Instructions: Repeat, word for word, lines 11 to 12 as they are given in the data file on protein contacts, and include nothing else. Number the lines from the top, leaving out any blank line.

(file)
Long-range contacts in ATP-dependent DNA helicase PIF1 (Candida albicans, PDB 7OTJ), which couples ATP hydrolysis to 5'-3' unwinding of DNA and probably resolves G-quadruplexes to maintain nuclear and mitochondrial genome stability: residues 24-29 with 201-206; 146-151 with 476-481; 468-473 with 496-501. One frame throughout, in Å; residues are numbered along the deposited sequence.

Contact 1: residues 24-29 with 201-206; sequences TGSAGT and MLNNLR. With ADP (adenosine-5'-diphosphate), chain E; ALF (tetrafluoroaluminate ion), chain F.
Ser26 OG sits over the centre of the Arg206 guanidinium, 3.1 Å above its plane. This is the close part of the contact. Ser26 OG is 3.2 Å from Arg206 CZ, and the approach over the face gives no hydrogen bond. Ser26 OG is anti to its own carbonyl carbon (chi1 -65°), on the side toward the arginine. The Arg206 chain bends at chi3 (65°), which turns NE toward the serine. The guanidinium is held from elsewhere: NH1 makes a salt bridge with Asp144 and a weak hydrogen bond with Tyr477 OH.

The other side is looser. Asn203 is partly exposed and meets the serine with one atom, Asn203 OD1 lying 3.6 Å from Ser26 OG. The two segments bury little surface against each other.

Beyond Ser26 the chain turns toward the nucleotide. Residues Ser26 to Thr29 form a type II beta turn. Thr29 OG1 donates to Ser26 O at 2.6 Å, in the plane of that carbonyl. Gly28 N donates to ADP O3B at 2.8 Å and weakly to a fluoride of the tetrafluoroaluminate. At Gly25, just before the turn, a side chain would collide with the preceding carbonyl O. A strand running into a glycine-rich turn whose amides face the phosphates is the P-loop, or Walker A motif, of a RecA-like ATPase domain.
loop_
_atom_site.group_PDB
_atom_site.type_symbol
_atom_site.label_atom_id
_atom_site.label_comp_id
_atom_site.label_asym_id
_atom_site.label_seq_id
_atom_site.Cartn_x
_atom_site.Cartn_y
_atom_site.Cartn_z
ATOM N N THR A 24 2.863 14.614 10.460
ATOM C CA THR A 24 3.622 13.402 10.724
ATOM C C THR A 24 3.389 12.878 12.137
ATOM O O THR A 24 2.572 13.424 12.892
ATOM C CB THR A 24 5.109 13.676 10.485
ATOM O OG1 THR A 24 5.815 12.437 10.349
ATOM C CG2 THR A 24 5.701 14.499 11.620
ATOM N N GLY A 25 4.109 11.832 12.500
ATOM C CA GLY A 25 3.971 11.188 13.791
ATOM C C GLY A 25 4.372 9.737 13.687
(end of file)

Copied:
_atom_site.label_asym_id
_atom_site.label_seq_id